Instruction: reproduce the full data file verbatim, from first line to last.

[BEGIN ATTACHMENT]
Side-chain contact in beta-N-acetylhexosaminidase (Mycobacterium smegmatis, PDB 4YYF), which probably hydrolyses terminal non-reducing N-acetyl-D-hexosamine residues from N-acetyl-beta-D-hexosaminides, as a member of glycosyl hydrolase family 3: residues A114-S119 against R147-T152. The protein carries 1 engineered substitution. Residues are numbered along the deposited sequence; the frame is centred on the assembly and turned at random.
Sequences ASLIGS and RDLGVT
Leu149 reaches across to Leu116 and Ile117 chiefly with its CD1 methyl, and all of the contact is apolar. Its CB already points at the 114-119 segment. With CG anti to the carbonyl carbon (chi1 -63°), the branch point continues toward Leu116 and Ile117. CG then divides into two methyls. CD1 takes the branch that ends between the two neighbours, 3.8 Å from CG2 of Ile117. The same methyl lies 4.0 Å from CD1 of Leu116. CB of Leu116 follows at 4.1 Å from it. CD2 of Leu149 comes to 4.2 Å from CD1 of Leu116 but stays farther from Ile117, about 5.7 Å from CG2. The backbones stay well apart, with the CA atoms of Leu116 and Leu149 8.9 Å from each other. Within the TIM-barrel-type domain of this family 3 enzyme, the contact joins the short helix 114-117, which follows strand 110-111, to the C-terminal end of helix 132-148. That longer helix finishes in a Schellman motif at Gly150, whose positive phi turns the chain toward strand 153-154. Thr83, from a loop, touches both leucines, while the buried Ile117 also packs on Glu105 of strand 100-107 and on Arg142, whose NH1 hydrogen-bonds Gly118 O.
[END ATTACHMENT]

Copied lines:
Side-chain contact in beta-N-acetylhexosaminidase (Mycobacterium smegmatis, PDB 4YYF), which probably hydrolyses terminal non-reducing N-acetyl-D-hexosamine residues from N-acetyl-beta-D-hexosaminides, as a member of glycosyl hydrolase family 3: residues A114-S119 against R147-T152. The protein carries 1 engineered substitution. Residues are numbered along the deposited sequence; the frame is centred on the assembly and turned at random.
Sequences ASLIGS and RDLGVT
Leu149 reaches across to Leu116 and Ile117 chiefly with its CD1 methyl, and all of the contact is apolar. Its CB already points at the 114-119 segment. With CG anti to the carbonyl carbon (chi1 -63°), the branch point continues toward Leu116 and Ile117. CG then divides into two methyls. CD1 takes the branch that ends between the two neighbours, 3.8 Å from CG2 of Ile117. The same methyl lies 4.0 Å from CD1 of Leu116. CB of Leu116 follows at 4.1 Å from it. CD2 of Leu149 comes to 4.2 Å from CD1 of Leu116 but stays farther from Ile117, about 5.7 Å from CG2. The backbones stay well apart, with the CA atoms of Leu116 and Leu149 8.9 Å from each other. Within the TIM-barrel-type domain of this family 3 enzyme, the contact joins the short helix 114-117, which follows strand 110-111, to the C-terminal end of helix 132-148. That longer helix finishes in a Schellman motif at Gly150, whose positive phi turns the chain toward strand 153-154. Thr83, from a loop, touches both leucines, while the buried Ile117 also packs on Glu105 of strand 100-107 and on Arg142, whose NH1 hydrogen-bonds Gly118 O.